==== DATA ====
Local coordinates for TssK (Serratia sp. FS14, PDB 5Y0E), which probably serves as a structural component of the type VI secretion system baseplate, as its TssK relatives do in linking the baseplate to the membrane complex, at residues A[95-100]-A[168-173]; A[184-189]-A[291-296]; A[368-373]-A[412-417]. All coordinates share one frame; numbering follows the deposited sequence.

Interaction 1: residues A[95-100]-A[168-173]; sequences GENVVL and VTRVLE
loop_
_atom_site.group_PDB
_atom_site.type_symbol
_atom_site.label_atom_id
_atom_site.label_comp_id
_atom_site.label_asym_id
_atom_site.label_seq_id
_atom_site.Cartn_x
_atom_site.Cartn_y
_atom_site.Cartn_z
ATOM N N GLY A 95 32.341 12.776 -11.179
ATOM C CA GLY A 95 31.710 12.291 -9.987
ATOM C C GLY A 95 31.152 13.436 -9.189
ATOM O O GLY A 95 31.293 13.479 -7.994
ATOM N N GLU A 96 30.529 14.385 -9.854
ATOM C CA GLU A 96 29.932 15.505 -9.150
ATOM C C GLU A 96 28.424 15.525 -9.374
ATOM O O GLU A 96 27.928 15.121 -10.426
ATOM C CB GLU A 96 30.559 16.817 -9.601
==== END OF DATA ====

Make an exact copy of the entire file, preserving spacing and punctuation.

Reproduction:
Local coordinates for TssK (Serratia sp. FS14, PDB 5Y0E), which probably serves as a structural component of the type VI secretion system baseplate, as its TssK relatives do in linking the baseplate to the membrane complex, at residues A[95-100]-A[168-173]; A[184-189]-A[291-296]; A[368-373]-A[412-417]. All coordinates share one frame; numbering follows the deposited sequence.

Interaction 1: residues A[95-100]-A[168-173]; sequences GENVVL and VTRVLE
loop_
_atom_site.group_PDB
_atom_site.type_symbol
_atom_site.label_atom_id
_atom_site.label_comp_id
_atom_site.label_asym_id
_atom_site.label_seq_id
_atom_site.Cartn_x
_atom_site.Cartn_y
_atom_site.Cartn_z
ATOM N N GLY A 95 32.341 12.776 -11.179
ATOM C CA GLY A 95 31.710 12.291 -9.987
ATOM C C GLY A 95 31.152 13.436 -9.189
ATOM O O GLY A 95 31.293 13.479 -7.994
ATOM N N GLU A 96 30.529 14.385 -9.854
ATOM C CA GLU A 96 29.932 15.505 -9.150
ATOM C C GLU A 96 28.424 15.525 -9.374
ATOM O O GLU A 96 27.928 15.121 -10.426
ATOM C CB GLU A 96 30.559 16.817 -9.601